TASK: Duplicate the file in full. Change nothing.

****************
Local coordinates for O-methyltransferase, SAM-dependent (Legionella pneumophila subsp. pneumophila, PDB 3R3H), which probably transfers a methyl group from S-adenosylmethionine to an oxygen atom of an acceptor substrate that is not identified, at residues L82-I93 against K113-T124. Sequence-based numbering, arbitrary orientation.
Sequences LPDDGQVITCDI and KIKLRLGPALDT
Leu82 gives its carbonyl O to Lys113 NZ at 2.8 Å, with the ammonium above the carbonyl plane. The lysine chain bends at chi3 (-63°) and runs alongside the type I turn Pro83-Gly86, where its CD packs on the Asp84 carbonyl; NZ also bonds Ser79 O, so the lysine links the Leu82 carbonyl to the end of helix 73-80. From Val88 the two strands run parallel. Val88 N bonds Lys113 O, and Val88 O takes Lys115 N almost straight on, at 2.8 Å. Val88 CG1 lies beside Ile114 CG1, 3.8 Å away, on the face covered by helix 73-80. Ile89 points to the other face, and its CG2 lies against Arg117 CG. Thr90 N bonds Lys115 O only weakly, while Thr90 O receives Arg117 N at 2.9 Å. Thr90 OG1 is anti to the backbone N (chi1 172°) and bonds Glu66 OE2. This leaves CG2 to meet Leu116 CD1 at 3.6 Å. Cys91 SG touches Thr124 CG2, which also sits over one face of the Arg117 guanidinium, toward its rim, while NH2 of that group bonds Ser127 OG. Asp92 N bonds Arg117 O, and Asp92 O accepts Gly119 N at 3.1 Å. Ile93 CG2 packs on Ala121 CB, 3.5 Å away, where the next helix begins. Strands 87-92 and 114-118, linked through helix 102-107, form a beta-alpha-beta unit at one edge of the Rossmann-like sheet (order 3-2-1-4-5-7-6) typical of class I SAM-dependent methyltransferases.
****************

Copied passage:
Local coordinates for O-methyltransferase, SAM-dependent (Legionella pneumophila subsp. pneumophila, PDB 3R3H), which probably transfers a methyl group from S-adenosylmethionine to an oxygen atom of an acceptor substrate that is not identified, at residues L82-I93 against K113-T124. Sequence-based numbering, arbitrary orientation.
Sequences LPDDGQVITCDI and KIKLRLGPALDT
Leu82 gives its carbonyl O to Lys113 NZ at 2.8 Å, with the ammonium above the carbonyl plane. The lysine chain bends at chi3 (-63°) and runs alongside the type I turn Pro83-Gly86, where its CD packs on the Asp84 carbonyl; NZ also bonds Ser79 O, so the lysine links the Leu82 carbonyl to the end of helix 73-80. From Val88 the two strands run parallel. Val88 N bonds Lys113 O, and Val88 O takes Lys115 N almost straight on, at 2.8 Å. Val88 CG1 lies beside Ile114 CG1, 3.8 Å away, on the face covered by helix 73-80. Ile89 points to the other face, and its CG2 lies against Arg117 CG. Thr90 N bonds Lys115 O only weakly, while Thr90 O receives Arg117 N at 2.9 Å. Thr90 OG1 is anti to the backbone N (chi1 172°) and bonds Glu66 OE2. This leaves CG2 to meet Leu116 CD1 at 3.6 Å. Cys91 SG touches Thr124 CG2, which also sits over one face of the Arg117 guanidinium, toward its rim, while NH2 of that group bonds Ser127 OG. Asp92 N bonds Arg117 O, and Asp92 O accepts Gly119 N at 3.1 Å. Ile93 CG2 packs on Ala121 CB, 3.5 Å away, where the next helix begins. Strands 87-92 and 114-118, linked through helix 102-107, form a beta-alpha-beta unit at one edge of the Rossmann-like sheet (order 3-2-1-4-5-7-6) typical of class I SAM-dependent methyltransferases.